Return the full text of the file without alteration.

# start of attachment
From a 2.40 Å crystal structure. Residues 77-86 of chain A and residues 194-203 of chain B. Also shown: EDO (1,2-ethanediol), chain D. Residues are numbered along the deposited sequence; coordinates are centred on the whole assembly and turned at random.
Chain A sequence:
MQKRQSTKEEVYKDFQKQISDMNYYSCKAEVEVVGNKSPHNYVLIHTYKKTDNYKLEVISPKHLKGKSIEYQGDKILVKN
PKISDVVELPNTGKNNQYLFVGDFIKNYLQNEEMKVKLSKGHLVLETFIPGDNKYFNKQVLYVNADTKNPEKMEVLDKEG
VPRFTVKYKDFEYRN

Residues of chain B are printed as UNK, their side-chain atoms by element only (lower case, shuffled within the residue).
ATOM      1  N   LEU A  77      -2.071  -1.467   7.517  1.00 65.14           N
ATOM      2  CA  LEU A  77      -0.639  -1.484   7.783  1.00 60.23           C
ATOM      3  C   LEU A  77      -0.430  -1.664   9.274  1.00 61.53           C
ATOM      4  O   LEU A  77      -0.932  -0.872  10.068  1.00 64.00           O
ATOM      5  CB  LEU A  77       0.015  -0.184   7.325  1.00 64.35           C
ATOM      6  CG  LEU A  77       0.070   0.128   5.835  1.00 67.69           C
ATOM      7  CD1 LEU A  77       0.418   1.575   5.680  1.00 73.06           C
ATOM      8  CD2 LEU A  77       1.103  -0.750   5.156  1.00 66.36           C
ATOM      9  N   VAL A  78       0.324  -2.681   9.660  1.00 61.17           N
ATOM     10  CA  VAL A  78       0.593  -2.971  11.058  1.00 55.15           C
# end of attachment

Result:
From a 2.40 Å crystal structure. Residues 77-86 of chain A and residues 194-203 of chain B. Also shown: EDO (1,2-ethanediol), chain D. Residues are numbered along the deposited sequence; coordinates are centred on the whole assembly and turned at random.
Chain A sequence:
MQKRQSTKEEVYKDFQKQISDMNYYSCKAEVEVVGNKSPHNYVLIHTYKKTDNYKLEVISPKHLKGKSIEYQGDKILVKN
PKISDVVELPNTGKNNQYLFVGDFIKNYLQNEEMKVKLSKGHLVLETFIPGDNKYFNKQVLYVNADTKNPEKMEVLDKEG
VPRFTVKYKDFEYRN

Residues of chain B are printed as UNK, their side-chain atoms by element only (lower case, shuffled within the residue).
ATOM      1  N   LEU A  77      -2.071  -1.467   7.517  1.00 65.14           N
ATOM      2  CA  LEU A  77      -0.639  -1.484   7.783  1.00 60.23           C
ATOM      3  C   LEU A  77      -0.430  -1.664   9.274  1.00 61.53           C
ATOM      4  O   LEU A  77      -0.932  -0.872  10.068  1.00 64.00           O
ATOM      5  CB  LEU A  77       0.015  -0.184   7.325  1.00 64.35           C
ATOM      6  CG  LEU A  77       0.070   0.128   5.835  1.00 67.69           C
ATOM      7  CD1 LEU A  77       0.418   1.575   5.680  1.00 73.06           C
ATOM      8  CD2 LEU A  77       1.103  -0.750   5.156  1.00 66.36           C
ATOM      9  N   VAL A  78       0.324  -2.681   9.660  1.00 61.17           N
ATOM     10  CA  VAL A  78       0.593  -2.971  11.058  1.00 55.15           C